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1. Overview

Unix-like operating systems like Linux usually run on shared computers. They use permission control to check who can access and change their filesystems.

Superusers of the system have the authority to modify any attribute for files and directories belonging to other users. For example, a superuser may substitute a new user for an employee who departs an organization.

In this tutorial, we’ll explore file system permissions on a Linux system. Specifically, we’ll focus on the consequences of opening the root directory recursively to all users. Let’s start with the basics of Linux file system permissions.

2. Understanding File Permissions 

In Linux, files and directory permissions play a vital role. They determine the access level for users and running processes. In fact, different permissions grant a distinct level of privileges to a user.

Basically, the Linux permissions paradigm works by attaching every system file to an owner and a group. It then assigns access permissions like read, write, and execute to these files and directories. Furthermore, we can use these permissions for the following three categories of users:

  • owner
  • group
  • others

Let’s now move on to the 777 permission.

3. Understanding File Permission 777

Access mode 777 makes a file fully readable, writable, and executable for everyone. To put it another way, this permission gives any user full access to a file on a system. Accordingly, we should use this permission only when we trust all our users with a given set of data. Also, we should check if there’s no risk of security breaches with this approach.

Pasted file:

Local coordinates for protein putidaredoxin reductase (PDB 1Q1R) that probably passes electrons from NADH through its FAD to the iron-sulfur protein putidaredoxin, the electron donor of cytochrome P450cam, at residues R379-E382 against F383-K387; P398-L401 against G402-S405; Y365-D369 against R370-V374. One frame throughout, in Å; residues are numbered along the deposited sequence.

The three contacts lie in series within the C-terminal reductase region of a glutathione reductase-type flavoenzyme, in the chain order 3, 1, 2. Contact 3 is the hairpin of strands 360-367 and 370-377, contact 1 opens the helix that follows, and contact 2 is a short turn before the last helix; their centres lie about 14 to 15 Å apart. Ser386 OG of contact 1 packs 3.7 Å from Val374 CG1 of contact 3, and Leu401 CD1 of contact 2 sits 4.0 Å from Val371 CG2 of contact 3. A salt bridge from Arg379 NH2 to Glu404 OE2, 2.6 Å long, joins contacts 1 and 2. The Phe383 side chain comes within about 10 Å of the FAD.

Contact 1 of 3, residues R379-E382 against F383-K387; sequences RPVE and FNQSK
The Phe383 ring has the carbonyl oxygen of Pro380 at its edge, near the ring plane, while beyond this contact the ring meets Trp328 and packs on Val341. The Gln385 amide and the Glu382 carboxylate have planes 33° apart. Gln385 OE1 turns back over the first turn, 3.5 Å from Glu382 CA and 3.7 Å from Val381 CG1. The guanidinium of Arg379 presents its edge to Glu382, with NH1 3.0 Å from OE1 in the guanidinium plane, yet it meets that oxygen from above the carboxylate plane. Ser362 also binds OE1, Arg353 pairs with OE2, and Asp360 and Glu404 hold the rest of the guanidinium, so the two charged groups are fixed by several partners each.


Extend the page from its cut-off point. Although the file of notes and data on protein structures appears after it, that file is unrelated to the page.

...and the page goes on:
Similarly, permission 666 gives read and write permission to every user. However, access mode 777 goes beyond this by allowing execution as well.

Such open permissions could enable tinkering with sensitive files. Therefore, using lax permissions is generally not a good idea. Let’s now see what the security implications of using access mode 777 on the root directory are.

4. Security Perspective of Using chmod 777 on Root

First, we explore what it means to recursively (-R) change the mode of the root directory to 777 as a superuser:

$ sudo chmod -R 777 / 

After running this command, all our system files are open to everyone. This is more or less the same as providing superuser capabilities to all users.

Let’s explore why.

4.1. Exposed Password Security

Naturally, opening password files to all users is rarely a good idea. This action circumvents the security structure of the system. For example, let’s consider two important files:

Both of these files are normally read-only for non-superusers. Allowing anyone to modify or even read password files can open a system to direct password changes and password-cracking attacks.

4.2. Ineffectiveness of sudo Privileges

Linux provides the sudo utility to users for managed privilege escalation. Thus, we can perform administrative activities without having to switch users or permanently exposing our session.

Many commands require sudo privileges:

Consequently, if sudo has permissions issues, any of the above might require direct superuser login.

Further, all scripts will get execute permission. Consequently, a non-superuser can execute any script on the system without sudo privileges.